Posts con el tag ‘Corporate Social Responsibility’

Purpose brands: standing for something

In subjects like Business in Society, we think about what the truth is and the interrelationships between – and the future of – concepts such as CSR and social marketing. The eternal debate about the virtue of sales gains from CSR. Until once again managers find an alternative route to avoid arguing about organisations with a soul (it’s marketing that has a soul!). Let’s give the consumer a more credible value: brands have a soul; brands are becoming purpose-oriented.

When many companies have to fight to turn a profit while competing in price, new leaders emerge, such as Indra Nooyi of PepsiCo, the guest speaker at the recent ESADE Alumni Annual Conference. When digital media generate real-time conversations about companies’ activities and new ways for consumers to access information, consumers expect transparency, authenticity and higher standards of ethical conduct.

Philips has its own index to measure the number of lives the company improves each year, calculated using an algorithm that looks at demand for products directly related to health and how many people those products have affected. Today, Philips is a purpose brand: this KPI explains who they are as a company, their courage to stand for something. This is the only benefit they bring to the world, beyond the proposal of Milton Friedman. And like Philips, there are also the companies ranked by Radley Yeldar, for example.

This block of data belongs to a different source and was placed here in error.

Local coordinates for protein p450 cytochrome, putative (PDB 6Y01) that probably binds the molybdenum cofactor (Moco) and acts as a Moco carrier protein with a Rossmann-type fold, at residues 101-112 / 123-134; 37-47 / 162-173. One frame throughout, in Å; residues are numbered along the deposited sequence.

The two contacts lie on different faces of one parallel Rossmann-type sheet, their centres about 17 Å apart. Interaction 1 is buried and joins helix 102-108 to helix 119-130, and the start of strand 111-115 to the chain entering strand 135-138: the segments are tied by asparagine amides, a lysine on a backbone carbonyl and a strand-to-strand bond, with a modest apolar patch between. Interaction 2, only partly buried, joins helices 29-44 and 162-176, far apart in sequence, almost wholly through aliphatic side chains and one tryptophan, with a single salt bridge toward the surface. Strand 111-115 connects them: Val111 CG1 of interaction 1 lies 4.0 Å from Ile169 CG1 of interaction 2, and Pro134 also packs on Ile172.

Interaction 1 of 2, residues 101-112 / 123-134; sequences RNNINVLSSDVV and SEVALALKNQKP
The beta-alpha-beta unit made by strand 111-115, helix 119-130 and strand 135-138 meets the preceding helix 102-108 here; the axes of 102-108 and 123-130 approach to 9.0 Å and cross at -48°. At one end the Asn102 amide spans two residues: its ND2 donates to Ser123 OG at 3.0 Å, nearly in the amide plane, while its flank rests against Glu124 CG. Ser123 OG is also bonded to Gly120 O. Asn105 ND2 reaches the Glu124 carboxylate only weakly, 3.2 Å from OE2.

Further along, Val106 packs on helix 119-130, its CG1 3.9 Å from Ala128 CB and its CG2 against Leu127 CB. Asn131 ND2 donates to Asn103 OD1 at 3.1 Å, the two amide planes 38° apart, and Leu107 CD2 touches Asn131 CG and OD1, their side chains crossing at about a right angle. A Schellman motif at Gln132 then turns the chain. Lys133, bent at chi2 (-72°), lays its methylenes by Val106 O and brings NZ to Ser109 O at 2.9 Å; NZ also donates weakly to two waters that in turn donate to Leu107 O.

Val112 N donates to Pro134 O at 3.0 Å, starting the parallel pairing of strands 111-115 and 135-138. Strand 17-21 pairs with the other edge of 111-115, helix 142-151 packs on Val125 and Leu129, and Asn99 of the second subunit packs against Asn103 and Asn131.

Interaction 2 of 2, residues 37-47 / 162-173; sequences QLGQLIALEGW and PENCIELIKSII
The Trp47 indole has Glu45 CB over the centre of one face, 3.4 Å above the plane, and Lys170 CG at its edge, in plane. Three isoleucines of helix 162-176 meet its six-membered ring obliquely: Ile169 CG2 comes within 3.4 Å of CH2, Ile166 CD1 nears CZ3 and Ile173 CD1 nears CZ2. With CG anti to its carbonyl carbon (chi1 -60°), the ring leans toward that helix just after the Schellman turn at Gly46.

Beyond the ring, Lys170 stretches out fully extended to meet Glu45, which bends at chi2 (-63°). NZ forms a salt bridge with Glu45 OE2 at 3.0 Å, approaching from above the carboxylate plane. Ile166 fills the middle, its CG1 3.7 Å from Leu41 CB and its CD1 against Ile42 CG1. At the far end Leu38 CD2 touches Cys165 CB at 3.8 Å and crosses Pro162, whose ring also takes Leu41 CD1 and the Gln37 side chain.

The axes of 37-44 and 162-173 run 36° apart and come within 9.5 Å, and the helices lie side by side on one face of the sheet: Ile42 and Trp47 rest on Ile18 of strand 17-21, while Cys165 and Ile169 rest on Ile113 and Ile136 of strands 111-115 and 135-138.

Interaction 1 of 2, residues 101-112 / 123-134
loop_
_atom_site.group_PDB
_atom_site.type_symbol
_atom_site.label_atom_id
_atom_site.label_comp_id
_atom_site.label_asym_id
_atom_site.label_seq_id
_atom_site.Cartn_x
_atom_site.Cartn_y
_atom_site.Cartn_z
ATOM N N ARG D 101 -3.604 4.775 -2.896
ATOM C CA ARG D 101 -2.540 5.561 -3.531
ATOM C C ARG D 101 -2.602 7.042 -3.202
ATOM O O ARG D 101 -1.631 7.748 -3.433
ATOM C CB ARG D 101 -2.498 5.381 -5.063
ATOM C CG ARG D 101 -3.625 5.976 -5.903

These are brands that, without being perfect, bring out the enthusiasm in consumers and the talent of the millennial generation that they want to attract. Brands that offer to become part of the solution. When we talk about brands in the non-profit sector, we talk about advocacy or relief brands. But profit-oriented companies are starting to talk about creating movement brands.

Do they work? Take a look at the three following purposes. If you can identify the brands that have these purposes, you’ll know it works.

  • To empower creative exploration and self-expression.
  • To bring inspiration and innovation to every athlete in the world (everybody is an athlete).
  • To help women reconsider and redefine what beauty is.

Want more? Attend the ESADE Alumni conference on purpose brands in early 2017.

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Big players, big marketing

Is social marketing for real? We often get this question during Q&A after our sessions at ESADE, in both the BBA and Executive Education programmes. Social marketing sounds appealing – especially to managers – but is it for real?

Let’s take a look at some big players recently mentioned by Knowledge@Wharton: